Currently, 48 states and the District of Columbia have enacted a version of the Uniform Child Custody Jurisdiction and Enforcement Act. Only Massachusetts and Vermont have refused to follow this trend. The UCCJEA harmonizes the child custody rules among the various states to facilitate relocation and moving between the states. Before the UCCJEA, a parent's actions might comply in one state, but violate the rules of the state he or she was moving into. It was a complicated, legal nightmare that was solved when the states decided to harmonize their laws. This post will go over the UCCJEA and how it may help you obtain a move away order.
Couples are choosing to live together, without marriage, at increasing rates. Every year the number of unmarried cohabitating couples increases. If these couples break up, it can be messy and confusing. Unlike marriage, many cohabiting couples do not understand the legal rights and responsibilities of sharing property. This can lead to confusing break-ups and complex asset division issues.
You may think that when you change jobs you are automatically entitled to modify your child support order. This isn't necessarily true. There are a handful of reasons that justify modifying a support order. A job change could be one of these reasons, but it isn't in and of itself a justification. This post will go over those changes and how they might affect you.
Anyone can rattle off the "50 percent of all marriages end in divorce" statistic. But this commonly cited "fact" ignores many of the intricacies captured within marriage and divorce. A study by the Pew Research Center has found that, while the overall divorce rate is significantly higher than a century ago, it has been on a steady decline over the past 20 years. Specifically, the researchers found that the current rate of divorce, as of 2010, is 3.5 divorces per 1,000 people. This is down from four divorces in 2000.
Mothers are granted parental rights when they give birth. Fathers can establish paternity (parental rights) in a number of the ways. The easiest method is by being married to the mother at the time of the birth or signing a document that affirmatively established fatherhood. But what can unmarried fathers do who were not present at the birth and did not establish paternity? Do they have any visitation or custody rights? This post will go over how they can establish those rights.
There are numerous DNA tests out there. However, accuracy and invasiveness are always concerns. Fathers and children can give blood samples, but it can be a traumatic experience. Some companies, to overcome these issues, designed a noninvasive prenatal test to allow for easy and accurate DNA testing. A published study tested those claims and this post will go over their findings.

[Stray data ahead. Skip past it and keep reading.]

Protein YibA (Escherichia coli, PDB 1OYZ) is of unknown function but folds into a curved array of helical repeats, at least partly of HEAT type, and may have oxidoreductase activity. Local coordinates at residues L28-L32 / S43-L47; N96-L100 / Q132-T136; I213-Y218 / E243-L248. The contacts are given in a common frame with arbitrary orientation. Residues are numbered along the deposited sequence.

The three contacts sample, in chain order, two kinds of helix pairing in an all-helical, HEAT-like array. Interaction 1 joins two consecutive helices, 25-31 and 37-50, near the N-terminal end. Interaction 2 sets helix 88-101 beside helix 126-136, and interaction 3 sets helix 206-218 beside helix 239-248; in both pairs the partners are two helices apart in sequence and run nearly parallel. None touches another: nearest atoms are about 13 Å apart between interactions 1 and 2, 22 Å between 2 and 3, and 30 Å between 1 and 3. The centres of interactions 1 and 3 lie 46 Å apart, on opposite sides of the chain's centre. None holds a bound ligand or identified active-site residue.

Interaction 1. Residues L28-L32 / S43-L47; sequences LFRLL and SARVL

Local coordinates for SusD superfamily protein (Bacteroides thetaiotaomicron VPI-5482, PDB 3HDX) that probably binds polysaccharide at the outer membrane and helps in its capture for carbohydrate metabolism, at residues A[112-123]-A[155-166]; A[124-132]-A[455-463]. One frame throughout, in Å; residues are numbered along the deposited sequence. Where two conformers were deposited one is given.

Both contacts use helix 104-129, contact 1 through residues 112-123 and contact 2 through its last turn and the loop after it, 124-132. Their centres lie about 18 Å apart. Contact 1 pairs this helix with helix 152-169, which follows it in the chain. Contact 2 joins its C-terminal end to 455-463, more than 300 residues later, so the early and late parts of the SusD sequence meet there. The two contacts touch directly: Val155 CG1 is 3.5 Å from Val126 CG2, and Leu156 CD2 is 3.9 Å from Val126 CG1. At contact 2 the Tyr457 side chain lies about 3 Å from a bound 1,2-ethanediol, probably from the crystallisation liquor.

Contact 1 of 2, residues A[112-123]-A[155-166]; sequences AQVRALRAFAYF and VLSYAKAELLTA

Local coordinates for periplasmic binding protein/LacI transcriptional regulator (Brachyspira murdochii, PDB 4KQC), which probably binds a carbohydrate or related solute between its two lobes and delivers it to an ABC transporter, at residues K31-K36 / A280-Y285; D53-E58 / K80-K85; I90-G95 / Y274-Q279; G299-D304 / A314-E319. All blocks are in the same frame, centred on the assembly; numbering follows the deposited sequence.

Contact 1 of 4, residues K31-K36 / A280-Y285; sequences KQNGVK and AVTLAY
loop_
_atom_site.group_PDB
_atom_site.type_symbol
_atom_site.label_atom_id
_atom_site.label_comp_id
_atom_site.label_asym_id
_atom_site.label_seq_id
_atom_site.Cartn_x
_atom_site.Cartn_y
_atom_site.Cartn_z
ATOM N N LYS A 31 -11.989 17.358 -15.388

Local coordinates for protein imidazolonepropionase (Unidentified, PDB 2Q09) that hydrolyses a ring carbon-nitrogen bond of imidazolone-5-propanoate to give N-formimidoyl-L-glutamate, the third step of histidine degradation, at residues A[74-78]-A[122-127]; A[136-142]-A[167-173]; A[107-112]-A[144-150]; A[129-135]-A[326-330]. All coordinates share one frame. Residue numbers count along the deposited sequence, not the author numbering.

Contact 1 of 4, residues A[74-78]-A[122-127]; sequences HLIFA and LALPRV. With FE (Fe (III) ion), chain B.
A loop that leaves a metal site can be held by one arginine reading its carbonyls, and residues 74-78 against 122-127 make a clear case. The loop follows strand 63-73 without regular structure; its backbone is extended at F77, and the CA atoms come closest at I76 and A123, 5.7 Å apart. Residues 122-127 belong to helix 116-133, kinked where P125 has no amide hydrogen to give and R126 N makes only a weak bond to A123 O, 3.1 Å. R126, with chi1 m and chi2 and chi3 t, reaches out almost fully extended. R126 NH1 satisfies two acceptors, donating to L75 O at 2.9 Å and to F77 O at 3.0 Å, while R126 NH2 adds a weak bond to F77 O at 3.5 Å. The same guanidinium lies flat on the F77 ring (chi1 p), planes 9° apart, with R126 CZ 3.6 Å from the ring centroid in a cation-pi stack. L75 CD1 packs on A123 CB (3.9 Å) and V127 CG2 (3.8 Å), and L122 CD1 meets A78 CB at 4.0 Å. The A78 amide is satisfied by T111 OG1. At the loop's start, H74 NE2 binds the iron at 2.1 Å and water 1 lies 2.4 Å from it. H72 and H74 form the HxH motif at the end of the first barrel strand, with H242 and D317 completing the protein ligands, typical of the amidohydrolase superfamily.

It's true that every marriage is unique and deals with unique expressions of problems, but marriages are made up of humans who tend to make the same type of mistakes. Humans are only a few thousand years removed from nonverbal communication. Therefore, facial expressions, body language and tone are still very important parts of the communication toolbox. These experts go over how you can pay attention to these nonverbal cues.
Parents are linked to each other forever through their children. This means that fights you had when you were together can still come up even though you are no longer romantically involved. For instance, money can still be a major source of contention and many people fight over child support.
Let's imagine, for example, you receive $400 a month in support and the other parent claims that you are wasting that money on things for yourself. You might feel pressured to somehow justify your spending or hand over receipts to prove how you are handling support, but before you do this, you should know that unless a court has ordered you to do so, you have no obligation to provide any accounting for how child support is spent.
Every divorce has the potential to be emotionally, physically and financially life-changing. However, when you and your soon-to-be ex are dealing with complicated assets or large sums of money, it is the financial aspect that can take precedence.
When money is at the crux of your divorce, every decision you make can have financial ramifications. While it is said that money cannot buy happiness, in a divorce, it can provide security and serve as a reflection of each person's contribution to the marriage. Because of this, battles over money in high-asset divorces can be contentious, lengthy and complicated.
If you're a regular follower of our blog then you may have read last week's post in which we discussed how to determine whether a business is considered separate or marital property. As we explained in the post, which can be found here, marital property is divided equitably during divorce proceedings. In order to do this with a business, though, it must first go through the valuation process.
What is the valuation process, you may be wondering? Business valuation, as the name suggests, is a process by which value is assigned to a business. In cases of dissolution of marriage, a business that has been labeled marital property will be assessed a value that will then be divided between spouses for the purposes of equitable distribution.